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Excess risk of kidney disease in a population living near industrial plants
  1. S Hodgson1,
  2. M J Nieuwenhuijsen2,
  3. A Hansell1,
  4. S Shepperd1,
  5. T Flute3,
  6. B Staples4,
  7. P Elliott1,
  8. L Jarup1
  1. 1Small Area Health Statistics Unit (SAHSU), Imperial College London, UK
  2. 2Dept Environmental Science and Technology, Imperial College London, UK
  3. 3Halton Primary Care Trust and Warrington Primary Care Trust, UK
  4. 4Formerly Consultant Environmental Health, North Cheshire Health Authority, UK
  1. Correspondence to:
 Dr L Jarup
 SAHSU, Department of Epidemiology and Public Health, Faculty of Medicine, St Mary’s Campus, Imperial College London, Norfolk Place, London W2 1PG, UK;


Runcorn has been a site of chemical industry activity for over a century, where tons of toxic chemicals are released annually to air and water. Excess kidney disease mortality (nephritis, nephrotic syndrome, and nephrosis) was found in the population living within 2 km of the industrial plants (standardised mortality ratio (SMR) in males 131 (95% CI 90 to 185) and females 161 (95% CI 118 to 214)) compared to a reference population (northwest England)). Risk of hospital admissions for kidney disease in Halton (comprising the towns of Runcorn and Widnes) was higher than in the less industrial, nearby town of Warrington. The standardised admission ratio (SAR) in Halton was 115 (95% CI 107 to 124) for males and 126 (95% CI 117 to 137) for females; and in Warrington 91 (95% CI 85 to 97) for males and 84 (95% CI 78 to 91) for females compared to the Warrington and Halton area as a whole. The excess risk of kidney disease in the Runcorn area requires further investigation.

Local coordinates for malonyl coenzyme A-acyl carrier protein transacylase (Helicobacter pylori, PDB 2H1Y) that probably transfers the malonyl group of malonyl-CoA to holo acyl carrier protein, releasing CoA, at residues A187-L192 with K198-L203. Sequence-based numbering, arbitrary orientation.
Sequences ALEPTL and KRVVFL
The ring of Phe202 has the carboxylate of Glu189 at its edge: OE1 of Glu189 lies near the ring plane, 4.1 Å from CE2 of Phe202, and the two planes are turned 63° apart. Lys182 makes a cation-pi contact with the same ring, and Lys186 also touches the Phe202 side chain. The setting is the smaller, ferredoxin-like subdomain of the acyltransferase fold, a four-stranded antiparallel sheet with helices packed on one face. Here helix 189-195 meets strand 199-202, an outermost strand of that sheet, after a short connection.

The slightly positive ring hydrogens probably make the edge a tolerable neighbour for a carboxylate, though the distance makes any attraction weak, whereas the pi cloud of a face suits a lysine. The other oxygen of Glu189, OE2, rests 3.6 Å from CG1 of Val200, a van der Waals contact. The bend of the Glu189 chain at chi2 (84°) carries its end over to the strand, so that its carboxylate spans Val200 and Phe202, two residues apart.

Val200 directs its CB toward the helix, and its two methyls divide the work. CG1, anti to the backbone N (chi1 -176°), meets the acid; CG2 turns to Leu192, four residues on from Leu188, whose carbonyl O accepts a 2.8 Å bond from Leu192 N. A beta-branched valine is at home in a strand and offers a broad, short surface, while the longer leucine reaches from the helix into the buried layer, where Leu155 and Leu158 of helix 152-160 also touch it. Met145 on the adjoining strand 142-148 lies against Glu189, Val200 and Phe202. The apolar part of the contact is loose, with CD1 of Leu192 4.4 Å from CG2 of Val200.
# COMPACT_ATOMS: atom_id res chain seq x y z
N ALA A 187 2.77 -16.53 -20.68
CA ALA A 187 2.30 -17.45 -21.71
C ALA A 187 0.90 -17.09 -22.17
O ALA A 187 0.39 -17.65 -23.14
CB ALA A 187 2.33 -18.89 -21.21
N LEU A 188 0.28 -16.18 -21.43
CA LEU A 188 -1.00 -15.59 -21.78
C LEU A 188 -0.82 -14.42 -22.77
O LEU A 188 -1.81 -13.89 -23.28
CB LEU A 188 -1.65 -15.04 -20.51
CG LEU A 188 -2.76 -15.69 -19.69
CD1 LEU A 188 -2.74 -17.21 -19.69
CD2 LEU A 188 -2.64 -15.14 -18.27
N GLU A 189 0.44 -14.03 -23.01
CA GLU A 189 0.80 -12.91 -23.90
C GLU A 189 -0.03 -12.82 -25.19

• industrial plants
  • kidney disease
  • morbidity
  • mortality

Statistics from